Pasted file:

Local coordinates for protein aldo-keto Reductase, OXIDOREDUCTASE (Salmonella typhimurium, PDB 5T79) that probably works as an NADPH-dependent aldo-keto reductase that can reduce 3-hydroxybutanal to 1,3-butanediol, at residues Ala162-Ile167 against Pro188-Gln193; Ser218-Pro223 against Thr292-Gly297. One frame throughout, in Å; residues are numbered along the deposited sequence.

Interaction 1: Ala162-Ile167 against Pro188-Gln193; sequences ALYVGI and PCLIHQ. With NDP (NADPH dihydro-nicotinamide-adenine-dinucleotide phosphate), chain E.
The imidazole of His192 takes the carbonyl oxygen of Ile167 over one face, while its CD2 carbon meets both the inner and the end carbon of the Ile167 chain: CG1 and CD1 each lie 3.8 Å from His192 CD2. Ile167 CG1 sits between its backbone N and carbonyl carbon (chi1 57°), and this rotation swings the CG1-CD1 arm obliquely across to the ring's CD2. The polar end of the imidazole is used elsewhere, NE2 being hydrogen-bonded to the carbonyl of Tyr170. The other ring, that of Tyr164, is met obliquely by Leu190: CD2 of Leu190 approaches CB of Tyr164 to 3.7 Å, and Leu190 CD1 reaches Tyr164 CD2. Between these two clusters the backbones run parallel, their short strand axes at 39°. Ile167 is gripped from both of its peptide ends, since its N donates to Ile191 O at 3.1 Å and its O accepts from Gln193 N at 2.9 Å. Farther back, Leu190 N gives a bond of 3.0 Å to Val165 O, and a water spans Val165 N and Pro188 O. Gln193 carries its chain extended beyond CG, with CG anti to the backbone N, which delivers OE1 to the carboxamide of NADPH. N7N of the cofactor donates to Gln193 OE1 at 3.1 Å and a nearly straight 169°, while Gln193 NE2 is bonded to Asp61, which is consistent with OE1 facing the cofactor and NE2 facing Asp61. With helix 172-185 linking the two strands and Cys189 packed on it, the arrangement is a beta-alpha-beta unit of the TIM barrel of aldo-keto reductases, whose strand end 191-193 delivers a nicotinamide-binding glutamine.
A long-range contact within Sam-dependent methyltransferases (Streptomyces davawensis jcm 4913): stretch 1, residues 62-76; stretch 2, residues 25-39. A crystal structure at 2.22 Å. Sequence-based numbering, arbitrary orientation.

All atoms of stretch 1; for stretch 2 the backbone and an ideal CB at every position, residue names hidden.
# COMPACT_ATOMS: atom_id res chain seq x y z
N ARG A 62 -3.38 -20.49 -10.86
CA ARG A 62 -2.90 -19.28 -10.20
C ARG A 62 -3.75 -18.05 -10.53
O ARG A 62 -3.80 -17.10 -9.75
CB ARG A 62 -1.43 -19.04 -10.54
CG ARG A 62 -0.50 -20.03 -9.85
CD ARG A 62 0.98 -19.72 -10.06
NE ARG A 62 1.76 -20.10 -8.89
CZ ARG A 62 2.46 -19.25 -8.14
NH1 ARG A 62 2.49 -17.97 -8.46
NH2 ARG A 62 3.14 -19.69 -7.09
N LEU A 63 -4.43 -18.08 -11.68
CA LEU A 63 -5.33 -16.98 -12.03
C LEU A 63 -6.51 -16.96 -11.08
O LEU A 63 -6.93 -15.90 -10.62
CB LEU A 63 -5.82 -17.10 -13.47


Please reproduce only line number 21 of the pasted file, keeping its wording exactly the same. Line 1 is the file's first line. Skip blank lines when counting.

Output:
O LEU A 63 -6.93 -15.90 -10.62